The Passion of the Batman, part 1

Written by Mark Van Steenwyk : June 7, 2005

I’m a big Batman fan.  Next week, Batman Begins opens in theaters nationwide.  In homage, I will be sharing portions of a paper I wrote last year for a theology course (yes, theology) interacting with Frank Miller’s The Dark Knight Returns, one of the best graphic novels ever, and the inspiration for Tim Burton’s and Chris Nolan’s visions of Batman.  I picked Batman as the focus of my paper (which was for a Theology in the Media Age course), because I think he is a modern American mythic hero who reflects some of our conceptions of justice and ethics.  Please stay with me for all 6 parts.



There are few superheroes as widely
recognized as the Batman[1]. Since 1939, the Batman has been a pop
icon-though his image has changed through the years. The Batman has reached mythic status, some
would argue-an enduring symbol of justice. Dennis O?Neil, long-time editor for
DC Comics states: “Even though only a tiny fraction of the population reads the
comics, everyone knows about them the way everybody knows about Paul Bunyan,
Abe Lincoln, etc. Batman and Robin are
the postindustrial equivalent of folk figures. They are much deeper in our deeper in our collective psyches than I had
thought. Because these characters have
been around for 50 years, everybody in the country knows about them. They have the effect on people that mythology
used to and if you get into that you can?t avoid the question of religion.”[2]

The Batman?s popularity is due in
large part not to what makes him exceptional, but what makes him common-he is
one of the few comic superheroes without super powers. And his quest for
justice is motivated by the tragic death of his parents. In many ways, the Batman is one of us. He may possess greater abilities than any
man, but he is still a man-a man who uses his vast resources to bring order to
a chaotic and dark world. Americans can
relate to such a hero, because he does what many fantasize about-stand against
injustice. He epitomizes our desires to
secure justice and punish evil. The
Batman touches something primal in each of us. And because of that, he is an irresistible character.

In what follows, I will look at the
Batman in greater depth. More precisely,
I will examine Frank Miller?s interpretation of the Batman. Many consider the Batman we find in the Dark Knight Returns, which was created
by Frank Miller, to be the most sophisticated and satisfying presentation of
the Batman in any media. Frank Miller
broke new ground when he wrote the Dark
Knight Returns
-it not only re-created the Batman and set off an explosion
of new Batmania, but he also sparked a renaissance in the comic book genre.

Drawing from almost fifty years of
publication history, Frank Miller sought to offer a new interpretation that was
both faithful to the tradition, yet fundamentally new. In order to do this, he brought a level of literary
and artistic depth that hadn?t been reached in popular comics before. To deepen the mythic quality of the Batman,
Miller utilizes religious imagery, drawing parallels between the Batman and
Jesus Christ. What I hope to show in this paper is that in the Dark Knight Returns,
Frank Miller re-interprets the story and tradition of the Batman, using
Christian imagery in order to show the Batman as a messianic figure who brings
salvation to a world falling apart.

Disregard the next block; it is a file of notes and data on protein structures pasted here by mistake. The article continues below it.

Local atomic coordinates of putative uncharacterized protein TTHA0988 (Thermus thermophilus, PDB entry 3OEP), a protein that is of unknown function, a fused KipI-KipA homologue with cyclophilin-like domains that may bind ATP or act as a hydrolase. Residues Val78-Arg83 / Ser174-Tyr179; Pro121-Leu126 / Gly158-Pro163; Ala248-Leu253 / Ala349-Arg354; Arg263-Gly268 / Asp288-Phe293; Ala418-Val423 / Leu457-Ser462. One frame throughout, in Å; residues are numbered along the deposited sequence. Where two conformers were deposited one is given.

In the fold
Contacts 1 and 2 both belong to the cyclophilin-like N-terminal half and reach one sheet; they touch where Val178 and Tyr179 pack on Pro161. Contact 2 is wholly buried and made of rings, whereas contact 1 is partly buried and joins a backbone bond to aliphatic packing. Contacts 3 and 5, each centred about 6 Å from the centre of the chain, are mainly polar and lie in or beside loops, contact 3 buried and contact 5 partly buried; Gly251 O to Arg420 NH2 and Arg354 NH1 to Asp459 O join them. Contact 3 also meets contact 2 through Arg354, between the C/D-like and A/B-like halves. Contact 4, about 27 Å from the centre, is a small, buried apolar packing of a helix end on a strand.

In order to show Miller?s
innovations, I will begin with a brief history of the Batman. Next, I will offer a brief synopsis of the Dark Knight Returns, followed by an
analysis of Miller?s reinterpretation. After the groundwork has been laid, I will begin to show how Miller
utilizes religious imagery in order to assist in his mythic reinterpretation of
Batman. In a concluding section, I will
suggest some of the things we, as Christian theologians, can learn from the Dark Knight Returns.

Apparently there is some dispute over whether the character in question should
be called “Batman” or “the Batman.” Most
self-described “purists” refer to him as “the Batman.” In order to respect
their desire for purity, I will try to
refer to “Batman” as “the Batman” as often as possible.

[2] Dennis
O?Neil, quoted in Roberta E. Pearson and
William Uricchio, “Notes from theBatcave: An Interview with Dennis O?Neil,” in
Pearson, Roberta E., and Uricchio, William, Eds., The Many Lives of the Batman (New York: Routledge, 1991), 23.


for further reading . . .

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3 Responses to “The Passion of the Batman, part 1”

  1. Michelle on June 7th, 2005 2:42 pm

    I love graphic novels. They just put an article in Bradford’s school paper about my knowledge and intrest in dare I call them comics :). I can’t wait for these installments. Is it just Batman, or are there are crusaders and characters you like?

  2. Van S on June 7th, 2005 6:07 pm

    I used to be big into Spiderman, Thor, the Xmen, Batman, etc. Lately, I’m more into film than graphic novels. This paper gave me an opportunity to dig into a childhood love, but to do so with an eye to contemporary American culture.

  3. Dave Zimmerman on June 13th, 2005 8:12 am


    We had a graphic novel discussion group at work for a while, and the person who made posters lifted a panel from DKR to hint at the nature of the discussion: Batman in classic leaping pose, with sidescreens of people on the street speculating about who or what he is. Meanwhile Batman is being “born again,” experiencing a “baptism” in the midst of his return to active duty. Super-cool. I’ll be gobbling up your posts about this. Nice to meet another blogger.

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